• Requesting a verbal recording of graduate names
    • We know how important it is to hear a graduate’s name said correctly. It’s why we request that graduates submit a recording of their names in advance. Our name reader then reviews the names in advance and does her best to deliver the memorable moment for the graduates and their families.
  • Seating graduates in alphabetical order
    • Why would we insist on having graduates seated and called on stage in alphabetical order by last name? It is so that families, friends, and guests of our law student know when to expect their graduate to walk across the stage and be hooded, and they don’t have to worry about sneezing and missing the big moment. (I won’t even tell you what happens to our elaborate seating charts when a graduate cancels last minute!)
  • Celebratory reception after the ceremony
    • Like a wedding, commencement can be a whirlwind experience. Looking back at my own graduations, I even have some regrets about missing out on photos with some classmates or missing an opportunity to introduce a mentor to my family because everyone scattered immediately after the ceremony. That’s why we have a reception in the rotunda outside of the theater, immediately following the formal ceremony. It gives everyone the chance to breathe a bit, mingle, socialize, and capture those opportunities with graduates, their families, friends, and our faculty and staff. (Pro tip: The dean likes being asked to join a photo.)[*]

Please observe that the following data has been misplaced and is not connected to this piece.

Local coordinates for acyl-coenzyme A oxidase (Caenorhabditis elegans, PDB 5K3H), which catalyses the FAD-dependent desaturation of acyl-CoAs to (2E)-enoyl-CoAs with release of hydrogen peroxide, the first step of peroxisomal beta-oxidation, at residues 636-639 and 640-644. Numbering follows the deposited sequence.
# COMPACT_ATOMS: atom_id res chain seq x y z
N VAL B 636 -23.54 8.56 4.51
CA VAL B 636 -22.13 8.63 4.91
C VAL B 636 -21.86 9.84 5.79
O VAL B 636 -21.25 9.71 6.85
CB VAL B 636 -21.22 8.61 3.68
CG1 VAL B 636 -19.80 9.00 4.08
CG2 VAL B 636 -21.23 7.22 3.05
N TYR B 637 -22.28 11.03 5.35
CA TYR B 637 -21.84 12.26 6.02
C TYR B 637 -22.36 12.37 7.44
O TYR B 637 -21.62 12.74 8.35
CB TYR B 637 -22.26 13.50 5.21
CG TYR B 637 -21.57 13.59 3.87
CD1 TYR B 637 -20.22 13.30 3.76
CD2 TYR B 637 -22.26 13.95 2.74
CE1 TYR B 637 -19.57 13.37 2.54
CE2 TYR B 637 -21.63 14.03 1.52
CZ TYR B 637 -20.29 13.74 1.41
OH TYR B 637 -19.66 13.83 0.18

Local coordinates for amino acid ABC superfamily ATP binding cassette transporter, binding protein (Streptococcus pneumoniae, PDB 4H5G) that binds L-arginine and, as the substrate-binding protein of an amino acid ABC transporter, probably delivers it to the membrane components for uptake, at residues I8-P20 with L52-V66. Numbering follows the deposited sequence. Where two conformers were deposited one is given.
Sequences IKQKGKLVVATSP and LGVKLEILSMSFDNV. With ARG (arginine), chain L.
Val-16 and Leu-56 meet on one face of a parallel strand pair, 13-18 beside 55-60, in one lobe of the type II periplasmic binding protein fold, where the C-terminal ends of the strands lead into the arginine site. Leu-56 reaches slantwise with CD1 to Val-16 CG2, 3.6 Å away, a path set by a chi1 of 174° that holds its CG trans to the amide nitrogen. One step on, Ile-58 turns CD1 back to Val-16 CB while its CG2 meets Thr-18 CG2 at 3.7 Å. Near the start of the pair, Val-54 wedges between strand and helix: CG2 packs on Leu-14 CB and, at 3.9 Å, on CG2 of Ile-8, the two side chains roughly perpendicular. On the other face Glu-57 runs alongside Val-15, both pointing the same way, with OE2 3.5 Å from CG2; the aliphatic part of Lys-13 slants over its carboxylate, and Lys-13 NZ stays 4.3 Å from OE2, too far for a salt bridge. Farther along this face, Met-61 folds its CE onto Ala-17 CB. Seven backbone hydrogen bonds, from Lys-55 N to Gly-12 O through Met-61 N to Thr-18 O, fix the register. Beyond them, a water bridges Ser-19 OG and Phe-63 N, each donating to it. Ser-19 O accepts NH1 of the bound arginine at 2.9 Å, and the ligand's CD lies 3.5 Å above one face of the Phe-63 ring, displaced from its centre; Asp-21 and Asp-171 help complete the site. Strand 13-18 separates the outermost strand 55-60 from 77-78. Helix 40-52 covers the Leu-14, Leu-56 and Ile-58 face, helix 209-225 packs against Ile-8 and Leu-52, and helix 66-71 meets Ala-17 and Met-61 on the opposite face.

Again, those are just a few examples of details requiring our attention. If all goes to plan (and it always seems to), we’ve created a two-hour (in other words, brief, for a commencement ceremony) quality event that our graduates and their guests will remember fondly. Although you may hear me say that graduation planning is a well-oiled machine, it’s only because we take so much care throughout the year to make sure all the little details are just right (I have the spreadsheets to prove it). Even those little details have major impacts.

[*] Beyond graduation, providing professional photography is another post-COVID initiative that we hope makes even more special the swearing-in or admission ceremony, which takes place in Madison the Monday after commencement. The Law School reserves an awesome photographer to capture each of our newest Marquette lawyers signing Wisconsin’s roll of attorneys. It’s always a treat to share these photos of this “magic moment.”

Continue ReadingBehind the Pomp and Circumstance

Serving justice. Giving hope.

James and JanineIs there somebody you encountered only once who made you think about them often? In February, I came face-to-face with my somebody.